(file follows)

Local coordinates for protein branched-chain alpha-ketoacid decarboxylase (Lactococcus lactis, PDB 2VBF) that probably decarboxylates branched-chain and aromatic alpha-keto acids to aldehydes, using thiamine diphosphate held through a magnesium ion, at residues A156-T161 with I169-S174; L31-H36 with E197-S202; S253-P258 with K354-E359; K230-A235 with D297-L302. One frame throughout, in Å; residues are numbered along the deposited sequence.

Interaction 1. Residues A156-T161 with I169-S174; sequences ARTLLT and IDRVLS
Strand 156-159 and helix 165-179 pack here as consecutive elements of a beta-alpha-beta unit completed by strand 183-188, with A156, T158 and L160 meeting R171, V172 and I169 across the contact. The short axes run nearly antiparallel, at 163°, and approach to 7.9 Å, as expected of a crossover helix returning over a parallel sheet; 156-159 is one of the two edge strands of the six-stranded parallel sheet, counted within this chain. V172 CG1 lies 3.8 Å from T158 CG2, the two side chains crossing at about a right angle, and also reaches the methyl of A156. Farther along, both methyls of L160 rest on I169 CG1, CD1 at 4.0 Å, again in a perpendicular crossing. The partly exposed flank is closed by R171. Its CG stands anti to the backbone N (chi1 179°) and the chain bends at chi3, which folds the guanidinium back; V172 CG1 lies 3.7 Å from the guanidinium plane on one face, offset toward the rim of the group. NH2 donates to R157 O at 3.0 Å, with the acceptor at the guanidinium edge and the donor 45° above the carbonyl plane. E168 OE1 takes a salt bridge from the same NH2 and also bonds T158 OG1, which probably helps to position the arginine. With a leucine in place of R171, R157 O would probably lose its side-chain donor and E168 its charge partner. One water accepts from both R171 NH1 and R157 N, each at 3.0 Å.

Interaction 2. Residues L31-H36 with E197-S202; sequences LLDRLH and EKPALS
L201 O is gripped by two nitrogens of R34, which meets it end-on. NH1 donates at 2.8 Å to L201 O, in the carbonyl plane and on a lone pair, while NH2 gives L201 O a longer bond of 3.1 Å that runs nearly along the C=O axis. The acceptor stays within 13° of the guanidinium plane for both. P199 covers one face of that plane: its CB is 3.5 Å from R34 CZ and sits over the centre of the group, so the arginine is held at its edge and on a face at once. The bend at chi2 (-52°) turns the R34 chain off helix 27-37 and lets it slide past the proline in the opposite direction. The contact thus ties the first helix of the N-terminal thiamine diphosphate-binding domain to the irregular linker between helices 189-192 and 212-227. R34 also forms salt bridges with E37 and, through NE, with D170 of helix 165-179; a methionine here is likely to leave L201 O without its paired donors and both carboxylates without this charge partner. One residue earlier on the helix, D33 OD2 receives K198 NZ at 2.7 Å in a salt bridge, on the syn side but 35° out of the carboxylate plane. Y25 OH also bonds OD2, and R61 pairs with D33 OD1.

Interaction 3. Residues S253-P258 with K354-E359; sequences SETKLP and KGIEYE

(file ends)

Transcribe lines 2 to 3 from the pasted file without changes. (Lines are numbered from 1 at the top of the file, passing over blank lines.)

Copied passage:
Interaction 1. Residues A156-T161 with I169-S174; sequences ARTLLT and IDRVLS
Strand 156-159 and helix 165-179 pack here as consecutive elements of a beta-alpha-beta unit completed by strand 183-188, with A156, T158 and L160 meeting R171, V172 and I169 across the contact. The short axes run nearly antiparallel, at 163°, and approach to 7.9 Å, as expected of a crossover helix returning over a parallel sheet; 156-159 is one of the two edge strands of the six-stranded parallel sheet, counted within this chain. V172 CG1 lies 3.8 Å from T158 CG2, the two side chains crossing at about a right angle, and also reaches the methyl of A156. Farther along, both methyls of L160 rest on I169 CG1, CD1 at 4.0 Å, again in a perpendicular crossing. The partly exposed flank is closed by R171. Its CG stands anti to the backbone N (chi1 179°) and the chain bends at chi3, which folds the guanidinium back; V172 CG1 lies 3.7 Å from the guanidinium plane on one face, offset toward the rim of the group. NH2 donates to R157 O at 3.0 Å, with the acceptor at the guanidinium edge and the donor 45° above the carbonyl plane. E168 OE1 takes a salt bridge from the same NH2 and also bonds T158 OG1, which probably helps to position the arginine. With a leucine in place of R171, R157 O would probably lose its side-chain donor and E168 its charge partner. One water accepts from both R171 NH1 and R157 N, each at 3.0 Å.